When Claude Allen, President Bush's longtime domestic-policy adviser, resigned suddenly on Feb. 9, it baffled administration critics and fans. The White House claimed that Allen was leaving to spend more time with his family, while the Washington Times speculated that the 45-year-old aide, a noted social conservative, might have quit to protest a new Pentagon policy about military chaplains. Allen himself never publicly explained the reason for his departure.It may be an indicator that I am perhaps too naive to write political commentary, but I'd never even heard of this form of theft. Frankly, it never would have crossed my mind, but it sounds like a lot of crooks are doing it. But does it really work? I mean, don't almost all the "big ticket" items come with electronic anti-theft devices in their packaging these days? If you "return" an item that hasn't had that device disabled, it's a pretty good indicator that it never left the store. I'm surprised he got away with it at all.
News today may shed light on the mystery of Allen's resignation. According to the Montgomery County Police Department, Allen was arrested yesterday and charged in a felony theft and a felony theft scheme.
Allen is charged with practicing a form of shoplifting called "refund fraud." In general, a refund-fraud scam goes like this: You purchase an itemÂa CD player, let's sayÂand leave the store with it. Then you come back to the store and pick up exactly the same CD player; you take the CD player and receipt from the original purchase to the returns desk, claiming that this is the item you bought, and get a refund for it. You keep the original CD player, and pay nothing.
According to the department, Allen sought refunds for more than $5,000 in the past year. Allen allegedly stole items as expensive as a Bose theater system and a photo printer. Theft of more than $500 is a felony in Maryland.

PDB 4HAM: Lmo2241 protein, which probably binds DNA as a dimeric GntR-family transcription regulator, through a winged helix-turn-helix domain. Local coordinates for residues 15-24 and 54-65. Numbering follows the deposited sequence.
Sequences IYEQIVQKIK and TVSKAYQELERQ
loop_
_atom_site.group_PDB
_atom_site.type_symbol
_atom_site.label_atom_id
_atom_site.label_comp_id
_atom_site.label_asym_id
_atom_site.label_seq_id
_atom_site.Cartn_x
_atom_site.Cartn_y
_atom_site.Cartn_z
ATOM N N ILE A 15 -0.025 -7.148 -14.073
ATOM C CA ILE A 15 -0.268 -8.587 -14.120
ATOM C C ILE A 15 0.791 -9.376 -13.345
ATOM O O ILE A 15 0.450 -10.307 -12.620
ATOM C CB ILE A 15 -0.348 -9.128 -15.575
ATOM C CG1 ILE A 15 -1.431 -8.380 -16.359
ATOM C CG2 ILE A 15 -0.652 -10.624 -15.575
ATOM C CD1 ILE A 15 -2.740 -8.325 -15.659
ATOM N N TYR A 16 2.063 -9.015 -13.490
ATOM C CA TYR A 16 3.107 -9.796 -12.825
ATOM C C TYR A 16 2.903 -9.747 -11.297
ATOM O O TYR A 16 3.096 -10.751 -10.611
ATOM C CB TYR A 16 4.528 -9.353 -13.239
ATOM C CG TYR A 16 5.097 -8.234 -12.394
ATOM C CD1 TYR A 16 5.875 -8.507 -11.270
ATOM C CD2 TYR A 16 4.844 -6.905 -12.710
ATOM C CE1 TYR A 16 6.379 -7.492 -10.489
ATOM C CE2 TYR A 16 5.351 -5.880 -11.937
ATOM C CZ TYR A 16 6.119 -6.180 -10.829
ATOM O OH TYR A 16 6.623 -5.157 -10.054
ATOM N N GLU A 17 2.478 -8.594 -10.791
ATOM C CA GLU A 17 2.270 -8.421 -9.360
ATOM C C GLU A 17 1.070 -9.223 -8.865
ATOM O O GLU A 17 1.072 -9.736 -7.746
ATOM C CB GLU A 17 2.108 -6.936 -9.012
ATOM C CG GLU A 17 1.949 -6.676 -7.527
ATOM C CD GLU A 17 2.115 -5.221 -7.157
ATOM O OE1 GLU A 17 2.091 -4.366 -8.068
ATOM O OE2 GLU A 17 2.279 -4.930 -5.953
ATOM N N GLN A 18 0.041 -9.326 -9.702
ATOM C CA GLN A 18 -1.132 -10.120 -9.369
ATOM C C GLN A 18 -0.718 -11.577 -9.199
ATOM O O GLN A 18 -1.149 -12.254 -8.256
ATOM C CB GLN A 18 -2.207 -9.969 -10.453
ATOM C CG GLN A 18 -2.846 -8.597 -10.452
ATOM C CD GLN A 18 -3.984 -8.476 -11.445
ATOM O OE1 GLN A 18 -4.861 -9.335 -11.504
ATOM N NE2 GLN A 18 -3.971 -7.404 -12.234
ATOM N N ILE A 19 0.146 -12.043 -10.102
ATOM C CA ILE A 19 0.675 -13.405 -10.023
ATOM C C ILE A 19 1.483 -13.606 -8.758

And an even larger question is... why? Why was this guy - a major player in the GOP by all accounts - jacking DVD players at Target? Regardless of the nature of some of Bush'crony appointments, you wouldn't think the guy would need to steal items like that, and the risk was incredible. I mean, sure... you might have spent your time highjacking liquor trucks before Bush tapped you for a new gig, but once you're on the inside, you'd think you would be making enough money to not have to do things like that.
Is he just a klepto? That doesn't ring true either. From what I understand of it, true kleptomaniacs get their thrills from the actual smuggling of the items. It's the excitement of possibly getting caught and the physical, tactile sensation of taking the item without permission. It doesn't sound to me like this sort of "refund fraud" would fill the bill for them.
We may never know. In any event, add this story on as one more black eye for an administration already rife with scandals of corruption. This is definitely one of the more weird ones, though.